Characters interest Uris more than events: He makes opportunities to tell of their lives years prior to the story’s start.

His biographical sketches make his characters believably ordinary, despite their important political roles.

And political victories take a back seat to friendships.

© 2017 Linda Gorton Aragoni

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At the birth of the twentieth century, Americans were obsessed with European royalty, their own recently ended Civil War, and their rising status among nations.

In The Port of Missing Men, Meredith Nicholson takes all three obsessions and weaves them into thriller that can still keep today’s readers’ full attention.

Emperor Franz Joseph looks frail in this 1901 photograph of him at a bridge dedication.

Aging Austrian Emperor Franz Joseph I dedicates a bridge in 1901


The Port of Missing Men by Meredith Nicholson
1907 bestseller #3. Project Gutenberg ebook#13913. My grade: B.

Spies sent by the Austrian Prime Minister failed to recover an important document that can determine who will succeed the present ailing monarch.

Count von Stroebel meets in Geneva in March, 1903 with a young man calling himself John Armitage. Armitage owns a ranch in Wyoming but could easily make people believe he is the legitimate heir to the Austrian throne.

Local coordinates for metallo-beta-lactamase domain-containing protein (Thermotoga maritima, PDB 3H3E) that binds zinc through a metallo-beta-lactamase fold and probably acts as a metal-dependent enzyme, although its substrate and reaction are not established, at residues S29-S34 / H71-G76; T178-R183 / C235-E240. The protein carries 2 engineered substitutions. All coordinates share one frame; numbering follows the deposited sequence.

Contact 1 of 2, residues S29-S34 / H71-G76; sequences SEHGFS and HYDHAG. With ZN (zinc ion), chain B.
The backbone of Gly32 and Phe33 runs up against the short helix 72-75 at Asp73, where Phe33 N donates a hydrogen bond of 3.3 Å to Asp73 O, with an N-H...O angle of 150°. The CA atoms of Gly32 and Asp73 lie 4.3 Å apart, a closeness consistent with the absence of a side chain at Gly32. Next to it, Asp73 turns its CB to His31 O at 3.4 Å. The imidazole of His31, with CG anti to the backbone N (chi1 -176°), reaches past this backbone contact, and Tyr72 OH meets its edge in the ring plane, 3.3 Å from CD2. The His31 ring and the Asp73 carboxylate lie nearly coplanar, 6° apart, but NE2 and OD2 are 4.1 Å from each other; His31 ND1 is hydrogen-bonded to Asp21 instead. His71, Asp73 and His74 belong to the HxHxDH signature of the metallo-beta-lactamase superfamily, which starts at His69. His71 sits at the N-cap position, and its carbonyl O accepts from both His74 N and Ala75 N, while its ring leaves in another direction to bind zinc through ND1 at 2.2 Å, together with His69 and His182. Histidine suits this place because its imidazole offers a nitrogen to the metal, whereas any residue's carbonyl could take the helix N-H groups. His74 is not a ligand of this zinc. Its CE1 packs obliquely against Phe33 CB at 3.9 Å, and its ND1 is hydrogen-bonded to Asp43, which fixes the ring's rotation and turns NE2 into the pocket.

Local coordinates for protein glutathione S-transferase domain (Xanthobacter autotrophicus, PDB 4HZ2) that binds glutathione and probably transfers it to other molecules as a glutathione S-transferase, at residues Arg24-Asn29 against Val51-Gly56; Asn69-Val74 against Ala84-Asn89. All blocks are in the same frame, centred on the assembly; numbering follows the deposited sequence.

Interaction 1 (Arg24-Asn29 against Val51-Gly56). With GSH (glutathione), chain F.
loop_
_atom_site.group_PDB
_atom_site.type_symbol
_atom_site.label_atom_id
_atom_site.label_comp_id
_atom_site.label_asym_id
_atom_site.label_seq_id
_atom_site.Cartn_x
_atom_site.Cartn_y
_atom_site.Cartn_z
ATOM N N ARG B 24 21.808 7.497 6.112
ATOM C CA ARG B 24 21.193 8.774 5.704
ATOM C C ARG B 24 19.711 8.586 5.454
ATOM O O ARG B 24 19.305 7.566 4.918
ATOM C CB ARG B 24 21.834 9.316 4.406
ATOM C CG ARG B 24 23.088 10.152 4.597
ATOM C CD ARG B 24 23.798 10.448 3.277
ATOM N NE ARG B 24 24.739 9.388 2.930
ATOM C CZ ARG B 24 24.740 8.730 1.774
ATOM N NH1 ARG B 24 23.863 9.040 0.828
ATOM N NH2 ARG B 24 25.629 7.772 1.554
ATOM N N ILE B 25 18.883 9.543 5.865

Von Stroebel shows Armitage a photograph of the thief, a man known to Armitage as Jules Chauvenet.

Armitage and Chauvenet are both pursuing Shirley Claiborne, the pretty daughter of an American ambassador.

Before they part, von Stroebel tells Armitage, “Do something for Austria.”

The novel has no more character development than necessary for a thriller: Nicholson puts all his energy into the complicated plot.

Needless to say, the story ends with criminals brought to justice and love triumphant.

The plot and characters are readily forgettable.

The tidbits of European and American cultural history Nicholson includes will stick.

© 2017 Linda Gorton Aragoni

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No one could mistake The Black Bag for literature with or without a capital L.

But for a puzzling mystery at a break-neck pace, The Black Bag is an unmistakable winner.A black bag with that title and author Louis Joseph Vance's name in gold type on the bag.


The Black Bag by Louis Joseph Vance
Illus. Thomas Fogarty. ©1908. 1908 bestseller #9.
Project Gutenberg ebook #9779. My grade: B.

Philip Kirkwood is preparing to leave London for San Francisco. A Mr. Calendar asks Philip to carry something to America for him.

Philip declines. He doesn’t trust Calendar.

In in the hotel dining room later, Calendar asks Philip to escort his daughter home, saying he expects to be arrested momentarily.